A survey of more than 2,000 members of the British public has revealed many are still unsure about the meanings of tech phrases.

The survey, conducted by Bristol-based cloud distributor intY, found that just less than a quarter of respondents thought that HTML is text-speak for 'Hi There My Love'.

Nearly a fifth of respondents thought 'cryptocurrency' was a reference to funeral finance.

Thirty eight per cent of respondents said they thought 'cloud computing' related to using technology while on a flight.

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To help reduce the misunderstanding around common technical 'jargon', intY has released a 'Dictionary of Computing’, which it hopes will help people to grasp a better understanding of tech terms.

"We know the world of IT and computing can be complex," said intY CEO Craig Joseph.

"But we think our Dictionary of Computing jargon-buster might just help people struggling with a few technical words and phrases we in the industry probably take for granted."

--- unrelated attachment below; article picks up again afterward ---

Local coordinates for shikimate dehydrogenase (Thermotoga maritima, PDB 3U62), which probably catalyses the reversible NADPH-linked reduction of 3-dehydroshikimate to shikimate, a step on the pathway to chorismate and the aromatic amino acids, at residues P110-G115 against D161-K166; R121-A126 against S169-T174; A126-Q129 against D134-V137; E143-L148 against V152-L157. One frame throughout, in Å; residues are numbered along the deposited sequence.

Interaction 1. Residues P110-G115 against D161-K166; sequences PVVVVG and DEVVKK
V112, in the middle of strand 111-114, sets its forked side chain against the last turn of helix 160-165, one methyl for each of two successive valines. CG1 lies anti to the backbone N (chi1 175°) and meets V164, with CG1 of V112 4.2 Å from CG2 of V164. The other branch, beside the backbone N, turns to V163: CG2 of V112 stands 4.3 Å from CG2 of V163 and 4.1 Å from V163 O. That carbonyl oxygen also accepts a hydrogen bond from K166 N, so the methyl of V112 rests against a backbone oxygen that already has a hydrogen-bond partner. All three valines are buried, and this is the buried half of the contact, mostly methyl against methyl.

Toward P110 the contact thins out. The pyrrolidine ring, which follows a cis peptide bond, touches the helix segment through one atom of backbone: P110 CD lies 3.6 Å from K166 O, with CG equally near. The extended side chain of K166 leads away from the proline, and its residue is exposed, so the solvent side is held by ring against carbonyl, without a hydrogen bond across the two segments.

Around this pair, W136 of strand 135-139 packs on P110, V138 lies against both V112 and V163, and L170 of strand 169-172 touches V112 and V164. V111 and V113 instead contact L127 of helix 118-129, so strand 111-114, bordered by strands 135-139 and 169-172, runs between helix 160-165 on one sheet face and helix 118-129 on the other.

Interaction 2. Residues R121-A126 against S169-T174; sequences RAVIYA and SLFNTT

Other results included 41 per cent of participants believing that ‘blockchain’ was another name for an old-fashioned toilet pull flush.

Twenty eight per cent thought an IP number was an international phone number.

When asked the question, 'do you understand how the cloud works as a concept?', 53 per cent responded 'no'.

Of the respondents that answered 'yes', the company reports that only two in five correctly defined the cloud.

"Services like Apple's iCloud or Google Drive are used daily by a huge number of people, yet a large number wouldn't recognise them as cloud-based services," Joseph said.

"Add that to the fifth of people that appear to have missed the cryptocurrency ups and downs of the last few months, and we think our Dictionary could be a bit of educational fun!"